Stuart, FL – Bullsugar.org, a 501c4 based in Stuart, is asking Governor Rick Scott to address the toxic algae crisis by signing the “Now or Neverglades Declaration” and today released video of their direct ask to Scott at the ICAST 2016 sport fishing trade show in Orlando, which the Governor promptly refused.
“We gave Governor Scott the opportunity to sign the Now Or NeverGlades Declaration, and asked the Governor to restore the River of Grass, buy the land and move the water south. He smiled, and dismissed us to his staffer. Needless to say, we were disappointed with his response but it is sadly par for the course,” said Kenny Hinkle, Jr of Bullsugar.
The declaration, which calls for increased storage and treatment of water south of Lake Okeechobee along with increased capacity to flow the water south to Florida Bay, has gained over 15,000 signatures in less than 2 weeks. It was written by a group of concerned organizations and experts from the 3 most impacted areas: Fort Myers, the Florida Keys and Stuart and is supported by Everglades scientists and hundreds of leading fishing and conservation companies, with more signing every day.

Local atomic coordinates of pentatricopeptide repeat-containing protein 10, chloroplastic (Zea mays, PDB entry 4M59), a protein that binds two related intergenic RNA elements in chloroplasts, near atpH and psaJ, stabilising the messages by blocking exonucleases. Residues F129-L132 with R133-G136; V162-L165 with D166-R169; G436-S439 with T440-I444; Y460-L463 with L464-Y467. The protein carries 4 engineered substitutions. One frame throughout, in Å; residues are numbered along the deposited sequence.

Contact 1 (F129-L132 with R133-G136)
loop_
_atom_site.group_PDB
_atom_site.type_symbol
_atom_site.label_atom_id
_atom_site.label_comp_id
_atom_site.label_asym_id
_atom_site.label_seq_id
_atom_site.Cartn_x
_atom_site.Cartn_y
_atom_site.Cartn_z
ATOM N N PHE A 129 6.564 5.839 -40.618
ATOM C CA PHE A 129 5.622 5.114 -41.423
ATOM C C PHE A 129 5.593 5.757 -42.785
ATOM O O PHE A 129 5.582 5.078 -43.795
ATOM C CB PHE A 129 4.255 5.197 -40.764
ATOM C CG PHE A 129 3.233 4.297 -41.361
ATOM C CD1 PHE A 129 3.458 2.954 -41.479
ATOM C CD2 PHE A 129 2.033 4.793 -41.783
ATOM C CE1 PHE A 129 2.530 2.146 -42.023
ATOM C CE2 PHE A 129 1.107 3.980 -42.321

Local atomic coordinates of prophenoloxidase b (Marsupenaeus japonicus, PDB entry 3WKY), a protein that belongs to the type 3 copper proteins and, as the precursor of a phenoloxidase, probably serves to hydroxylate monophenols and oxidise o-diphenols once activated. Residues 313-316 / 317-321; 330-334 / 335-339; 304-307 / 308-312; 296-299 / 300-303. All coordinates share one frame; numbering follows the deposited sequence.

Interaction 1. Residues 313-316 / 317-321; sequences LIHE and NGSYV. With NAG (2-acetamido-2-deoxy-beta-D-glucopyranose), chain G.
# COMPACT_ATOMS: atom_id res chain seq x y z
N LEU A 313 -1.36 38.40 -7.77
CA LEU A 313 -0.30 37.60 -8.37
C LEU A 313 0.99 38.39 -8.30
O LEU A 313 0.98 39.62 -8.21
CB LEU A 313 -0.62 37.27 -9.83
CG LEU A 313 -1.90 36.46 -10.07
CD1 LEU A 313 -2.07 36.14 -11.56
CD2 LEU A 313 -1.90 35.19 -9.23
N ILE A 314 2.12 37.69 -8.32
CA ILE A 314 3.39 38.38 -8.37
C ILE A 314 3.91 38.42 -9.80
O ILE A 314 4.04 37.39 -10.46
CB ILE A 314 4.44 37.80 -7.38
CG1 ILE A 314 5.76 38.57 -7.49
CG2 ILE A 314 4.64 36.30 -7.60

“He has a lot of gall to come to this convention,” added Jo Neeson with Bullsugar. “The Orlando Convention Center was full of people and businesses who depend on healthy estuaries and clean water in Florida. For him to have come after repeatedly avoiding, delaying, and downright refusing to expedite buying the land south of Lake Okeechobee that experts say is necessary to preserve our way of life in Florida and to prevent the kinds of toxic algae blooms that we are seeing today – it is unconscionable.”
Florida’s $9.7 billion fishing industry (129,000 jobs), $10.4 billion boating industry (83,000 jobs) and $89.1 billion tourism industry (1.1 million jobs) cannot be sustained with fish kills and toxic water that “smells like death”.
Additionally, there are well known short and long term human health impacts from exposure to toxic algae and fumes. There is no excuse for delaying the best option to reduce these toxic algae discharges, but the state seems set to delay even planning for buying land south of Lake Okeechobee until 2021.
This week at ICAST, Bullsugar met with fellow fishermen and businesses that depend on Florida’s water quality to earn their living. All of them share concern about the water crisis threatening Florida’s coasts.
That explains why, since launching the declaration on July 6, key people including lawmakers like State House Representative Heather Fitzenhagen, the Mayor and City Commission of South Miami, the Martin County Commission; businesses like Patagonia, Orvis, Costa, Rapala, Florida Sportsman; national conservation organizations like Audubon, Florida Wildlife Federation and Sierra Club; and celebrities like Erin Brockovitch, Flip Pallot, Boston Red Sox great Wade Boggs, Captain Bill from the Deadliest Catch, and Tampa Bay Buccaneers great Warren Sapp — just to name a few — have all signed the Now or Neverglades Declaration.